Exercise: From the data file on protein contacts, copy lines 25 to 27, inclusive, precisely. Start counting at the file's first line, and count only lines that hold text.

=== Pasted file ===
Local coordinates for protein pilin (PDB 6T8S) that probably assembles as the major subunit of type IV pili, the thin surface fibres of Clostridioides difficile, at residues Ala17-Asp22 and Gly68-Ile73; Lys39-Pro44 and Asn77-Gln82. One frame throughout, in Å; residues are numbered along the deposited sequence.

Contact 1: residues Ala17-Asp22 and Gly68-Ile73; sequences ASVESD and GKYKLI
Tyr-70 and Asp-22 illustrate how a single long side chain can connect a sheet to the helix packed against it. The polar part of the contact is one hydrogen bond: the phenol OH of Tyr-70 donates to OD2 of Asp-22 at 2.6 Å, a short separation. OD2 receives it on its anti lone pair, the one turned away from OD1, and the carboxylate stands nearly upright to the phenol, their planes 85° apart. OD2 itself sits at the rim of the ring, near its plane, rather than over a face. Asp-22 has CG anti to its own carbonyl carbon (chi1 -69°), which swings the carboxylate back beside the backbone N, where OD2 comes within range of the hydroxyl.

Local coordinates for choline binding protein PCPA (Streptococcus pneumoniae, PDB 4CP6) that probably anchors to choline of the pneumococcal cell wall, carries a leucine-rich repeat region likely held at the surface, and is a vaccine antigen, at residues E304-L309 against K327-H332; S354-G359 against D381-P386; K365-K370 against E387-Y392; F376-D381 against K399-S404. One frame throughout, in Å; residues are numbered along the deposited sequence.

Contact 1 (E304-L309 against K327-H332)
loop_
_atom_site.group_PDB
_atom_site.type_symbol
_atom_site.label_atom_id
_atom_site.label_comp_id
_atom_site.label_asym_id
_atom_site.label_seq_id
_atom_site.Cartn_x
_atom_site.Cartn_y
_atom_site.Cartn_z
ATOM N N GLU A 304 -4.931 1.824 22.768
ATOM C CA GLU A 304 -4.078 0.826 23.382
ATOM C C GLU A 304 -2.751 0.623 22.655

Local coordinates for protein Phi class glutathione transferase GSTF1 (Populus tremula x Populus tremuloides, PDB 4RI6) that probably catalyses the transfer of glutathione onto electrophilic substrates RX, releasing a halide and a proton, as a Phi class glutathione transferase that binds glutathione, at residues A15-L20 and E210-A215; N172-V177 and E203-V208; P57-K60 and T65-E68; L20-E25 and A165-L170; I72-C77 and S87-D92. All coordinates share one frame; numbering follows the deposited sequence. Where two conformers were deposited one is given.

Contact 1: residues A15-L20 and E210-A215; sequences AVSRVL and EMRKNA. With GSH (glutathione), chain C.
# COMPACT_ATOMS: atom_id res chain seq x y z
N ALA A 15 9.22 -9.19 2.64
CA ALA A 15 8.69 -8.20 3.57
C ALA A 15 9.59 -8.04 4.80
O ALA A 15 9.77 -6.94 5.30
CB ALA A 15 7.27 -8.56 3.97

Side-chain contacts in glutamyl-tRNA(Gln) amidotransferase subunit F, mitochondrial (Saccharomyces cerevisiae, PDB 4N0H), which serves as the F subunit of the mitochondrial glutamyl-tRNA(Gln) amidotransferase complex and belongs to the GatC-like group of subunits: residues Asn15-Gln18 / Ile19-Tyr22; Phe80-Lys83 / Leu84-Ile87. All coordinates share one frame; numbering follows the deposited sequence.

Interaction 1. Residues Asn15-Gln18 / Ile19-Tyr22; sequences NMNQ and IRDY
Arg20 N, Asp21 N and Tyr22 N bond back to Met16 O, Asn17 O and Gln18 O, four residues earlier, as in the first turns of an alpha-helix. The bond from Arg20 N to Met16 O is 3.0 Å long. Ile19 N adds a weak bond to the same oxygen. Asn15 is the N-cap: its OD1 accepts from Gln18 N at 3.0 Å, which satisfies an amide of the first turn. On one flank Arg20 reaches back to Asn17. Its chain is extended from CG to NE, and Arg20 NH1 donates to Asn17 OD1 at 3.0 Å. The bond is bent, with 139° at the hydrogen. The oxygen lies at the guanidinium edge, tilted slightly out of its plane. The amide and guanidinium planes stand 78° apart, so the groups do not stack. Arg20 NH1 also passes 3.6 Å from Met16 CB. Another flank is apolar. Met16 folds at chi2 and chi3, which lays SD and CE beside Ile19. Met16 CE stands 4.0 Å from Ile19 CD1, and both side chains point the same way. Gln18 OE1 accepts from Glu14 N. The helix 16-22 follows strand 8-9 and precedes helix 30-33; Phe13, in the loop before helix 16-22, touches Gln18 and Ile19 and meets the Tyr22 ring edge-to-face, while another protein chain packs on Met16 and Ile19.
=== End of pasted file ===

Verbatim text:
O ALA A 15 9.77 -6.94 5.30
CB ALA A 15 7.27 -8.56 3.97

Side-chain contacts in glutamyl-tRNA(Gln) amidotransferase subunit F, mitochondrial (Saccharomyces cerevisiae, PDB 4N0H), which serves as the F subunit of the mitochondrial glutamyl-tRNA(Gln) amidotransferase complex and belongs to the GatC-like group of subunits: residues Asn15-Gln18 / Ile19-Tyr22; Phe80-Lys83 / Leu84-Ile87. All coordinates share one frame; numbering follows the deposited sequence.